CLEVELAND -- During an ultrasound in late April 2021, Sam and Dave Drinnon learned their unborn son had a large mass on his heart. That led them to the Cleveland Clinic where a rare life-saving fetal surgery would change their unborn son's life.

What You Need To Know

  • Doctors at the Cleveland Clinic performed a rare fetal surgery that had only been done once before

  • The surgery was done 26 weeks into Sam Drinnon’s pregnancy to correct a rare condition that could lead to heart failure

  • Ten weeks after the surgery, Sam and Dave Drinnon gave birth to Rylan

  • Five months after the surgery, Rylan is said to be happy and healthy, but undergoes routine blood draws

“It was very scary, not knowing what was going to happen next," said Sam.

It turned out to be a rare condition, an intrapericardial teratoma with fluid accumulation leading to fetal heart failure. In need of a rare solution, the couple was sent to the Cleveland Clinic. 

“Even though the odds weren’t really there for us, we just felt in our gut and with the confidence our doctors were showing us," Dave said. "We just knew they were going to be able to perform this surgery perfectly."

A team of surgeons at the Clinic came up with a plan. They would operate on the 26-week-old fetus to remove the tumor, a procedure that had only been successfully completed with continued pregnancy and birth at one other medical institution.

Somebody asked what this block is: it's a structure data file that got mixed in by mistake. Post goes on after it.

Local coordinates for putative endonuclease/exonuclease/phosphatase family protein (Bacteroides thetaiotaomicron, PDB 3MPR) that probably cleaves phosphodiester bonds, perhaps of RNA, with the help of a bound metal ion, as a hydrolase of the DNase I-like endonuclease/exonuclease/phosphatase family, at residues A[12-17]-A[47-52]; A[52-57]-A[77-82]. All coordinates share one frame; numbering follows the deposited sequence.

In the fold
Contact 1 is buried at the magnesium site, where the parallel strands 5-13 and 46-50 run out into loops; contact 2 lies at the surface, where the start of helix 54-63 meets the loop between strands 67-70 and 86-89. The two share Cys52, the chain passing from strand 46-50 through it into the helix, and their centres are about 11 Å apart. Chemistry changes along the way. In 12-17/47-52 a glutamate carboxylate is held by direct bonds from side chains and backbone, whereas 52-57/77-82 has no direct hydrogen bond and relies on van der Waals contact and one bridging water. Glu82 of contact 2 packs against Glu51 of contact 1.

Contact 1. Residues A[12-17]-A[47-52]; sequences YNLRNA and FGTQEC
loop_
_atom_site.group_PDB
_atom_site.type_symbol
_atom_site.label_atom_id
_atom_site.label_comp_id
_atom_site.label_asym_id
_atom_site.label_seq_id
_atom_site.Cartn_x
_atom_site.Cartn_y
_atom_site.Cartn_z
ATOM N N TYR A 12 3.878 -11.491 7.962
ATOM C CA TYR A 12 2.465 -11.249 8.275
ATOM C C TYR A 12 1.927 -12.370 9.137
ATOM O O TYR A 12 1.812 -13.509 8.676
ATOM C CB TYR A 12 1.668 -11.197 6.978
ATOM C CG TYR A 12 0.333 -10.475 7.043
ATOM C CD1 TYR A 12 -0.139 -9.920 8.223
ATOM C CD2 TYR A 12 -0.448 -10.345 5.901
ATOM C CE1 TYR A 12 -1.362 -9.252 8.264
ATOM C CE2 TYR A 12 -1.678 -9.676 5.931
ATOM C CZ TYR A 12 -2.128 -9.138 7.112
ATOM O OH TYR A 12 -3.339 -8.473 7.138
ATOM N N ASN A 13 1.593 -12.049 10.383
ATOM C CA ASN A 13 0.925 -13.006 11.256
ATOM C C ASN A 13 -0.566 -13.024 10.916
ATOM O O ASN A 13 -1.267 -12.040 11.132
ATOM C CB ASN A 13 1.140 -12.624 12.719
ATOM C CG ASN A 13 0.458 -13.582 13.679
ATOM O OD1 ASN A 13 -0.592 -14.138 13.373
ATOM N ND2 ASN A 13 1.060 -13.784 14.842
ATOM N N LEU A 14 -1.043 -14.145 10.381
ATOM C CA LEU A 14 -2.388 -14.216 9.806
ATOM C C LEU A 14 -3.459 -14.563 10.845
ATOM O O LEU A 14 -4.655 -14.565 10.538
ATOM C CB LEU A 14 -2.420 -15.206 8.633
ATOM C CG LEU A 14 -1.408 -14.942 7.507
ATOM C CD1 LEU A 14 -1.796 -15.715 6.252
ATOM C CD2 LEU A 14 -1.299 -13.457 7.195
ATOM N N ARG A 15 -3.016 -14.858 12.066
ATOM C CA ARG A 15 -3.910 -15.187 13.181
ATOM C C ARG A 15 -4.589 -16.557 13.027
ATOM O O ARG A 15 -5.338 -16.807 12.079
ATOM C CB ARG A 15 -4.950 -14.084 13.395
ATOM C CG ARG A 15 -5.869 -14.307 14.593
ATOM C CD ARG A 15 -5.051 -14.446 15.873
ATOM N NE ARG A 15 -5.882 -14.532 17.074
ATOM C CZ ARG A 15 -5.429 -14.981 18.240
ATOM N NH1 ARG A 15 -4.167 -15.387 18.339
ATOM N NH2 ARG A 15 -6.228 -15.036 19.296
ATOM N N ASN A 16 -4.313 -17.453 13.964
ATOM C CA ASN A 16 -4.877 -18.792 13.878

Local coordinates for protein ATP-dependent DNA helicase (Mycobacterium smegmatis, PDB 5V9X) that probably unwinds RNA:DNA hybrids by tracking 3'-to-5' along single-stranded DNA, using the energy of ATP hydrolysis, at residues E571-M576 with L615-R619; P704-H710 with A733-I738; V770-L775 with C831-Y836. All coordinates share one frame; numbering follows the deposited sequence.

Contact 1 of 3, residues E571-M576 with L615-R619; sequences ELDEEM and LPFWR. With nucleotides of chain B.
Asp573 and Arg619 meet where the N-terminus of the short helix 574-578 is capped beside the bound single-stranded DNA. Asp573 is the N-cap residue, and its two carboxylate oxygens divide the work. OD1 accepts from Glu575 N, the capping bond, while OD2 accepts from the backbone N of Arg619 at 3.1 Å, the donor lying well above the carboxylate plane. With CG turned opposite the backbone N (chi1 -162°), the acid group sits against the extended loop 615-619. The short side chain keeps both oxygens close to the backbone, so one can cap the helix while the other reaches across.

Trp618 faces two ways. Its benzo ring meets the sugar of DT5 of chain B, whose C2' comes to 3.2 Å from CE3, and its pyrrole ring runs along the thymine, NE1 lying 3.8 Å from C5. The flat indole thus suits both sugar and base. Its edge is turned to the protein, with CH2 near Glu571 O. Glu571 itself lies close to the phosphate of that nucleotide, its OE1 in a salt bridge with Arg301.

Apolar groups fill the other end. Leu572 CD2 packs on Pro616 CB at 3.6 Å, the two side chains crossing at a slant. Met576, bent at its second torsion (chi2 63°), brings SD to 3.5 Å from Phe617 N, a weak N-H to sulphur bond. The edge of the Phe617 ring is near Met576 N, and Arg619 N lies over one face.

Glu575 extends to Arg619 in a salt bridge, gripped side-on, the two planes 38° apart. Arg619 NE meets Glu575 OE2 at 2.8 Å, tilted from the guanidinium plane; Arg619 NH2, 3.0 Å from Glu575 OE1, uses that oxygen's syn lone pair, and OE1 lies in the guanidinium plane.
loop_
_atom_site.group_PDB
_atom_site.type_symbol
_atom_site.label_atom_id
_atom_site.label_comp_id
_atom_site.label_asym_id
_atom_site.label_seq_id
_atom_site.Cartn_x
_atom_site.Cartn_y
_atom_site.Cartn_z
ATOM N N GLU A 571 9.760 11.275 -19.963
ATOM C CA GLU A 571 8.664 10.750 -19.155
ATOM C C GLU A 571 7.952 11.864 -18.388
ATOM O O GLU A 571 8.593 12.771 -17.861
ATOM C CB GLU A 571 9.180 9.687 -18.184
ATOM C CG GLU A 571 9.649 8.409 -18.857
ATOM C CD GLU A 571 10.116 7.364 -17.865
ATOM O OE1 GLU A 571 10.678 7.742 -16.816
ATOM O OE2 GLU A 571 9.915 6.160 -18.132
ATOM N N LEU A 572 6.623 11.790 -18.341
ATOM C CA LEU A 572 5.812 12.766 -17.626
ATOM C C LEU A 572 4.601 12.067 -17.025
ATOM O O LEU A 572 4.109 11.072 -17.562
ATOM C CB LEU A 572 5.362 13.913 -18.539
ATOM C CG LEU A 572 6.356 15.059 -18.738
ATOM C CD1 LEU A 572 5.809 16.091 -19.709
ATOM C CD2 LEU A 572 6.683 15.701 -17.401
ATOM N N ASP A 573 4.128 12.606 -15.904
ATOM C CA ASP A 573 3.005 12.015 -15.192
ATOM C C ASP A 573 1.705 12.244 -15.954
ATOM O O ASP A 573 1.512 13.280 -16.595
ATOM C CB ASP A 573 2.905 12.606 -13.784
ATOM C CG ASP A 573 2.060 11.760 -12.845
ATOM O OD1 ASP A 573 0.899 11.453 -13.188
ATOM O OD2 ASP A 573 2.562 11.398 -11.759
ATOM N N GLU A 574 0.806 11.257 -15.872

“It's a pretty rare and a precise surgery. You know, I would say how we respond to a clinical situation like this is really depending upon where you are in the world, and probably in many locations, people would just think this is just not possible, or not something you should do," said Dr. Darrell Cass, the director of Cleveland Clinic’s Fetal Surgery and Fetal Care Center.

“There were a lot of tears; more fear, especially that there had been so few done. But we had to just believe that we were doing the right thing," said Sam.

The surgery was successful. On July 13, she gave birth to Rylan Harrison Drinnon, a happy, healthy little boy. Five months later, he's doing well, she said.

“He’s doing really good. They’re very happy with everything. He has to get blood drawn every month to check for cancer because there were cancerous cells in his heart and the numbers are going down just like they want them to," said Sam. 

Sam and Dave are hopeful Rylan’s story will provide hope for other families and guidance for other doctors.

The Drinnons said after this, they're confident that Rylan can make it through anything.

“Never lose hope. That's the thing. It will always find a way," said Dave.